South Africa’s Constitutional Amendment to Take White-Owned Land
It was recently announced in South Africa that the ruling party, the African National Congress, plans to move forward with plans to amend the South African constitution to allow the government to take land unwillingly and without compensation. This would be a very serious change in policy, since the government has until this point been operating on a model of voluntary sale and purchase of land in efforts to redistribute it, with the government buying land from willing farmers and other landowners. After first proposing this change last December, the ANC— as reported by Reuters— announced last month that it would begin the amendment process— a risky move politically and economically that they had previously attempted to avoid.
There are several key issues at play, all of which are very important for Americans to take note of. Firstly, the policy sounds like something from the Marxist playbook of Vladimir Lenin or Mao Zedong: forcibly taking from the “haves” to give to the “have-nots.” This policy has never solved anything, and in fact would likely only cause more problems for South Africa. While specifics of the plan are vague, most hypothesize that farms will be a major target, meaning that agriculture (an important piece of South Africa’s developing economy) would be greatly destabilized; one only needs to look at Zimbabwe’s current messy and anocratic situation to see how a similar problem caused by a similar policy would turn out. Also, as pointed out by ZeroHedge, most people that this land would be given to would not have the finances to maintain their new estates nor the know-how to keep the farm in order to profit from it, meaning defaults and foreclosures would surge and cripple the banking system. Furthermore, as Reuters noted in their own report on the new plan, the uncertainty of property rights will be a major red flag to potential foreign investors in the country.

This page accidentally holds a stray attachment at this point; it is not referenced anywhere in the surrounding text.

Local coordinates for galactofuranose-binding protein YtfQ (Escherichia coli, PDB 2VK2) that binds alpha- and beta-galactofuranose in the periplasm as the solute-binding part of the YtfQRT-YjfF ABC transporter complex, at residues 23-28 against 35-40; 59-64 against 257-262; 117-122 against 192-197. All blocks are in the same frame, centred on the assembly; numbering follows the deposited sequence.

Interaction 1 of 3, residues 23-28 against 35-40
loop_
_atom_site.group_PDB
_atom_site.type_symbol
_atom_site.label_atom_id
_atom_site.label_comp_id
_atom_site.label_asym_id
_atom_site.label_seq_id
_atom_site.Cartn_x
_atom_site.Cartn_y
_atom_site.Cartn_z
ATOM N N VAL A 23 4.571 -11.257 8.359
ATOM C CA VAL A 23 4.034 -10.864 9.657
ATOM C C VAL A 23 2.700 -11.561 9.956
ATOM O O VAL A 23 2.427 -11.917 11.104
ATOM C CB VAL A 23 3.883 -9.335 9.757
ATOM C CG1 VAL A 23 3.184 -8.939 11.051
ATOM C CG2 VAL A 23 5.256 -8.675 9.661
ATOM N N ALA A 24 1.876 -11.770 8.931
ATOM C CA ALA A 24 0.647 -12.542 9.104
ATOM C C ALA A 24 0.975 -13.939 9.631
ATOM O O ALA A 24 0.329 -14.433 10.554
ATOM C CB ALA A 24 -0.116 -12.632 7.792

Those familiar with South Africa’s history will know that foreign investment was a large part of how the country developed their economy in efforts to recover from apartheid and the struggle to end it (since the ANC militant arm, MK, had conducted a number of attacks on economic strongholds), and Mandela took measures to attract investment to the country for that reason. Most importantly, the root of the proposal itself can be summarized rather fully and accurately as Marxist policies that are driven by divisive racial rhetoric to effect drastic and rapid change— much like we see with the American far left. In addition, there have been allegations of assaults and even murders on and of white farmers, and refusals to allow white South Africans to travel out of the country. While credibility is ambiguous, these allegations are cause for concern. Taking all of these factors into account, Americans ought to look at South Africa’s current and near-future state of affairs as a cautionary tale of allowing the left to go unchecked.
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